LESLIE: Alright. Now we’ve got Larry from Arkansas on the line with a heating-and-cooling question. Welcome, Larry.
LARRY: I want your opinion on the radiant barriers for insulating the attic or the roof. The two questions that I have is it comes in rolls that are either placed on the attic floor or stapled to the roof rafters. And the other is a flexible material that is held in place by spring action between the roof rafters. That comes in 2x4-foot sections that can just be bowed and placed – and set it place and a spring action holds them there.
TOM: So, it’s a good question, Larry. We hear a lot of folks ask about radiant barriers and I personally am just not convinced that there’s a cost-benefit analysis out there that favors installation of these things. They’re not inexpensive; they do cost some dollars. And I do have a couple of concerns.
One of which is that when you trap the heat just on the opposite side of the roof sheathing and then attempt to sort of radiate it back up through the roof sheathing again, obviously it’s passing through the shingles twice and that’s going to accelerate the deterioration of the roof shingles. Because the more heat that gets through those shingles, the shorter the roof life.
I think that if you’re trying to save money in your home, I would concentrate on two things. Number one, I would concentrate on the amount of insulation, because most folks don’t have enough. In an area like Arkansas, you’re probably looking at somewhere between 19 to 22 inches of fiberglass-batt insulation or 22 inches of even blown-in insulation.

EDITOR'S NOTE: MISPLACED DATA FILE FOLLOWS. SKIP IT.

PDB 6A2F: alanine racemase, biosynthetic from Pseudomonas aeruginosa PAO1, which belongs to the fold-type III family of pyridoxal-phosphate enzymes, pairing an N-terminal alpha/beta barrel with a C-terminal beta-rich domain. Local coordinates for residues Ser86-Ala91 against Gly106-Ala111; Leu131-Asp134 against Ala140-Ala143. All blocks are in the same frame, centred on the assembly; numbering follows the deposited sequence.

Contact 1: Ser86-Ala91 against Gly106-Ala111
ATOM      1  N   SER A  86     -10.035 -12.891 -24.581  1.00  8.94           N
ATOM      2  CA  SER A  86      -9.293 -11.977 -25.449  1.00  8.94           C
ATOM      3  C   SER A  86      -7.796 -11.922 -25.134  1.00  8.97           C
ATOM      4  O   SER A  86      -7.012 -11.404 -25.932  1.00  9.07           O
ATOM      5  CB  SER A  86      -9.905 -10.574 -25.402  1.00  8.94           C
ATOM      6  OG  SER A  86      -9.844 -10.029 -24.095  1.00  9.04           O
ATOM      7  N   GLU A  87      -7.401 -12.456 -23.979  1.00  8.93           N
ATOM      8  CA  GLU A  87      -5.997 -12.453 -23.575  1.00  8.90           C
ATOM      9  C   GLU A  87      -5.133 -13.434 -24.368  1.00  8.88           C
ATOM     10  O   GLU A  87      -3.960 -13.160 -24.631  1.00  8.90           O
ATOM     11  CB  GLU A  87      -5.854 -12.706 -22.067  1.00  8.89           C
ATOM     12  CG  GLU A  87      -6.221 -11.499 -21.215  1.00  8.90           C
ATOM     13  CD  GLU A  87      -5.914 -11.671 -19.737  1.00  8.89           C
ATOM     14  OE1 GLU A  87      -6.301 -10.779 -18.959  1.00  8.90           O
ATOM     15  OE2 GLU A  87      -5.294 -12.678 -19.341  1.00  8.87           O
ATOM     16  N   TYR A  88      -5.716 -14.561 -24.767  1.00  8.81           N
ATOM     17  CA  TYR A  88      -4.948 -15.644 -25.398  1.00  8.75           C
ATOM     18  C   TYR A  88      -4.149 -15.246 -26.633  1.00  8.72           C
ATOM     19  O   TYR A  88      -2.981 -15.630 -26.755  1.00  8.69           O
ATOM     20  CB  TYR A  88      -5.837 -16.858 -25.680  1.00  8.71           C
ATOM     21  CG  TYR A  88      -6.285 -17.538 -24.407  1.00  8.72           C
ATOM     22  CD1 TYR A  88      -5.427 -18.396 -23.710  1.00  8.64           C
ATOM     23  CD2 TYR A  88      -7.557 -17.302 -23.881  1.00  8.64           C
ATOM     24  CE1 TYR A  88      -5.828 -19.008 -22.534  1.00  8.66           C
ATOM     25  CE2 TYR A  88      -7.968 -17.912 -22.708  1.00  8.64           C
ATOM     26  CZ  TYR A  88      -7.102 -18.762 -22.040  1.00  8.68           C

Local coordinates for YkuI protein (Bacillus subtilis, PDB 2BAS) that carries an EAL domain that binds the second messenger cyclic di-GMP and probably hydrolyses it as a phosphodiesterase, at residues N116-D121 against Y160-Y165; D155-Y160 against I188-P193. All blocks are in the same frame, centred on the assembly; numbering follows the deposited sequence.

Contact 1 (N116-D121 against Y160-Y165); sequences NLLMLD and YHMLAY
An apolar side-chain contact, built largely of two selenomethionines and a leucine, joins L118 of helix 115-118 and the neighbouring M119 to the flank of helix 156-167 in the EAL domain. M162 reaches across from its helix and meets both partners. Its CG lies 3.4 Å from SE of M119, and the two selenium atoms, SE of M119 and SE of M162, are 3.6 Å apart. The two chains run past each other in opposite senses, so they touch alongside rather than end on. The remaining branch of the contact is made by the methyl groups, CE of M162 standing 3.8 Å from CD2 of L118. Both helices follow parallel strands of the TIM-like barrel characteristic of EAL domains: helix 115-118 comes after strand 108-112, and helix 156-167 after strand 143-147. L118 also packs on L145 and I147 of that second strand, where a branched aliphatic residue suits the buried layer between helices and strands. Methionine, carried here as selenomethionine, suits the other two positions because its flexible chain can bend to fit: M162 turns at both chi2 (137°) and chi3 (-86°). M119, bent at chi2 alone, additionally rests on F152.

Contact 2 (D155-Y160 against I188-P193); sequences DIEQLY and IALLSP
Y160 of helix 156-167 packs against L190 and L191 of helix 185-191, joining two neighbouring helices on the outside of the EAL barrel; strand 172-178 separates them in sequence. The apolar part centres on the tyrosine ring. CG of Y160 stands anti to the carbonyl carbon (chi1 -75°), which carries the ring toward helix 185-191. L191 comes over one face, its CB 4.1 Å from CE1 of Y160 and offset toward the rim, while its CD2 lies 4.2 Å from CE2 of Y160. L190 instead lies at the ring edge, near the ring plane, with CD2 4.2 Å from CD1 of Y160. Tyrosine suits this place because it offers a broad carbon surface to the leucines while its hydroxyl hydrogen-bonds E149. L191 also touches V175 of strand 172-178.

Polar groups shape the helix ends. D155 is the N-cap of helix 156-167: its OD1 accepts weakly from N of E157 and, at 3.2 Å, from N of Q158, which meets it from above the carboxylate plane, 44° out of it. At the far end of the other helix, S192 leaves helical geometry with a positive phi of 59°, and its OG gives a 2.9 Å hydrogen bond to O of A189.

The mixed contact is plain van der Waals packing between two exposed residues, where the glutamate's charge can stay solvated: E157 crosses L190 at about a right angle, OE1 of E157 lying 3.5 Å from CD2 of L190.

The second thing I would concentrate on is attic ventilation, which I have rarely, rarely, rarely seen a house that really has enough of this, because the standards don’t require what I would consider enough. What I would have, if it was my home, is a continuous ridge vent going down the peak and then fully-opened soffit vents on the ends of the building. Because that’s going to allow air to get into the soffits, right up under that roof sheathing, take the heat out with it in the summertime, take the moisture out with it in the wintertime and exit at the ridge vent.
And I think those two things are the smartest energy-saving home improvements that you can make. And I would put those way in front of any consideration whatsoever for radiant barriers. I’m just not convinced there’s enough data on them to say that they make a cost-effective improvement to your home.
LARRY: Our air-conditioning bills in the summertime are still over $225 a month and …
TOM: Wow. Right now, you’re spending $220 a month on air conditioning in the hottest months of the year. So, if you cut that in half – let’s say you spend $110 a month – it would still take you 2½ to 3 years to pay that off. But I don’t think you can cut it in half. I think you may cut it a little bit but I think the payoff’s going to be so long it’s not going to make sense.
Alright? That’s my two cents on it. Hope that helps you out. Thanks so much for calling us at 888-MONEY-PIT.